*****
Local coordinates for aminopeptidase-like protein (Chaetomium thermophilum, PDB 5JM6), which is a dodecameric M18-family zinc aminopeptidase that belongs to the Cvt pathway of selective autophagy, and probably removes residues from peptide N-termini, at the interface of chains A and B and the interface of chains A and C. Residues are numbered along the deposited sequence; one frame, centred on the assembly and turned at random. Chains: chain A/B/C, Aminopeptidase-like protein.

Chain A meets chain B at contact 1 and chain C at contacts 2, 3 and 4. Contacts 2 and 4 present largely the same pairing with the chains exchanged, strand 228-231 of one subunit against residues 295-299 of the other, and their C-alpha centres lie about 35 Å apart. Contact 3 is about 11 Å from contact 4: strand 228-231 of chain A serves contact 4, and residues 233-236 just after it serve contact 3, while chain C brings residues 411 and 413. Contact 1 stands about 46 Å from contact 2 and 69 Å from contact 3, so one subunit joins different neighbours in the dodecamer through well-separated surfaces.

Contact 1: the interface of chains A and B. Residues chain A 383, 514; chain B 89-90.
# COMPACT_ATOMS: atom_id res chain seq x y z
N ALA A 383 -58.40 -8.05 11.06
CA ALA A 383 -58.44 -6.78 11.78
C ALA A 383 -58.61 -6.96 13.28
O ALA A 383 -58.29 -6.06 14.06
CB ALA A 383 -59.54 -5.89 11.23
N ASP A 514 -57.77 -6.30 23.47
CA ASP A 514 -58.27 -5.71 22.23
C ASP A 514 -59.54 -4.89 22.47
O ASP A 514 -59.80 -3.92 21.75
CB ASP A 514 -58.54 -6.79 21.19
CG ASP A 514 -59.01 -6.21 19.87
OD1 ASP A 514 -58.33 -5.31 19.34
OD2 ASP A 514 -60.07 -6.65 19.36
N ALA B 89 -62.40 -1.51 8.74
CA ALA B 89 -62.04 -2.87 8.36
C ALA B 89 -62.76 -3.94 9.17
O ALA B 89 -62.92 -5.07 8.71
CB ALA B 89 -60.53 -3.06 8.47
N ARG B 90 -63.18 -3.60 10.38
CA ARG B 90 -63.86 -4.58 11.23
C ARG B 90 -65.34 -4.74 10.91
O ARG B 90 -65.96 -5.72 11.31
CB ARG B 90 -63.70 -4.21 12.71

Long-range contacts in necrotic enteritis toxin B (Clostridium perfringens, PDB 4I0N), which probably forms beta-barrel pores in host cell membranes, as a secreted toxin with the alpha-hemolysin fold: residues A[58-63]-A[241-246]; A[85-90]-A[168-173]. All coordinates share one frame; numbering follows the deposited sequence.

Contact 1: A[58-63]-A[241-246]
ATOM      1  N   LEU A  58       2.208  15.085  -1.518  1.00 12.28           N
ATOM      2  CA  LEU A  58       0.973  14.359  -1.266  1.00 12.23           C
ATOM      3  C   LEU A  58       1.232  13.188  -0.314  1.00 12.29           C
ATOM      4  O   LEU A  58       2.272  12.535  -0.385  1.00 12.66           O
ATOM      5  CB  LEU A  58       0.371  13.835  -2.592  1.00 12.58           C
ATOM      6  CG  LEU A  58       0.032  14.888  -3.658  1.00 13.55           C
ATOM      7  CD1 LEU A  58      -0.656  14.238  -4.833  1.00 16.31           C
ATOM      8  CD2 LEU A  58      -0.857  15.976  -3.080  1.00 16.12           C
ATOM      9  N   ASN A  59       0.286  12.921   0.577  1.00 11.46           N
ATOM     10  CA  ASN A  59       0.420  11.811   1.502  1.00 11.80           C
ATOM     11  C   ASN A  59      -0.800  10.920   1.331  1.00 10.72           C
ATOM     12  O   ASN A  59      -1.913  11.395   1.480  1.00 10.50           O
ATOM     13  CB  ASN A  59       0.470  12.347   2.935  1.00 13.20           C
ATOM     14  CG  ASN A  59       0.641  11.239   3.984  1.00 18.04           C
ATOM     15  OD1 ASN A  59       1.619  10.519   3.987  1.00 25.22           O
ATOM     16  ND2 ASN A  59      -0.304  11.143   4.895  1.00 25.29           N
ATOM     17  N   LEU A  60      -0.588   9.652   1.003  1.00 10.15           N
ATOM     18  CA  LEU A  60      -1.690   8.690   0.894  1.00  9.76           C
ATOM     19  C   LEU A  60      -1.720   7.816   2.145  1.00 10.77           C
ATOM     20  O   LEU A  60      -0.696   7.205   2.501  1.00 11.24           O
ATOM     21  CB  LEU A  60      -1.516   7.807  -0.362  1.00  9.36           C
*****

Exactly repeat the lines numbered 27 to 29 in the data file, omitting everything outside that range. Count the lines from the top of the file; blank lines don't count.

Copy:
CB ARG B 90 -63.70 -4.21 12.71

Long-range contacts in necrotic enteritis toxin B (Clostridium perfringens, PDB 4I0N), which probably forms beta-barrel pores in host cell membranes, as a secreted toxin with the alpha-hemolysin fold: residues A[58-63]-A[241-246]; A[85-90]-A[168-173]. All coordinates share one frame; numbering follows the deposited sequence.

Contact 1: A[58-63]-A[241-246]